#19: College affairs (1908)

During the twelve years ending in 1908 with the proclamation of the Constitution, 893 students entered the College, about 75 new students every year; the average attendance ranged around 250; about three-fourths were usually boarders, and fully half the twenty-eight provinces of the whole Turkish Empire as well as several foreign countries were habitually represented in the student body. The graduates in these 12 classes numbered 149.

On the whole our students were a very eager and responsive company of young men with whom to work. True, their earlier studies and culture had been limited, but that made them the more keen to use present opportunities. True, the material plant was of the cheapest style of construction, but we never heard students complain because the dormitories never had any fire, and sometimes students woke in the morning with snow spread over their bed covering. True, the table board was plain, but it was wholesome, nourishing, and tasty; and I think that criticism was less common than was common in American boarding schools. True, the Library had only a few thousand volumes, but students hardly ever read them all and so began to call for more. True, the discipline was rather rigid, somewhat Puritanic, but parents fully approved, and there were always fresh applicants for any available places. When the leading commercial firm of our region wanted all our graduates, Anatolia men felt at a premium in the country.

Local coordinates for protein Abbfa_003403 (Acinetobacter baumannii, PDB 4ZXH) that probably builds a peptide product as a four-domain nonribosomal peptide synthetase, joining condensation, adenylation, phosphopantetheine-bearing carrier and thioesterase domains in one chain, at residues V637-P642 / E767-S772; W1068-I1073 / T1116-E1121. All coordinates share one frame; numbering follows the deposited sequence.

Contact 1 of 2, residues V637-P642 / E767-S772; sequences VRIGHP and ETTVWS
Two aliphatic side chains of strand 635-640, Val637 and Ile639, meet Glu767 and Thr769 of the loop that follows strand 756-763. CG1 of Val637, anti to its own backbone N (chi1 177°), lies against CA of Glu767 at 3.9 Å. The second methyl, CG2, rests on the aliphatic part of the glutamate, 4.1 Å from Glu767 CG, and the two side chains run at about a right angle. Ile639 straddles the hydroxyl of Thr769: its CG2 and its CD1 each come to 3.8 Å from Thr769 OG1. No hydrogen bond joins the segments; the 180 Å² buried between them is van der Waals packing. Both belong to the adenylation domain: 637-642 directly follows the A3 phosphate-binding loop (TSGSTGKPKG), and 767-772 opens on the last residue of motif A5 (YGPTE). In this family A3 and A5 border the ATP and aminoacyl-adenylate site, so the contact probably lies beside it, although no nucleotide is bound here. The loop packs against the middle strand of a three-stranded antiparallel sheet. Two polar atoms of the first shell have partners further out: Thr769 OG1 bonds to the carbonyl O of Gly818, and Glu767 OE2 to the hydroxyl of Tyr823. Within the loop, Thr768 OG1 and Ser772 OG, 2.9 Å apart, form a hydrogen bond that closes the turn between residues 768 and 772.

By this time the College had acquired sufficient momentum and resources to do more thorough work than it had been possible in the early years. Our work never was perfect but I think it never was shoddy. The achievements of graduates in American universities and after graduation there were a creditable, even honorable, testimonial. They were most of them "workmen needing not to be ashamed".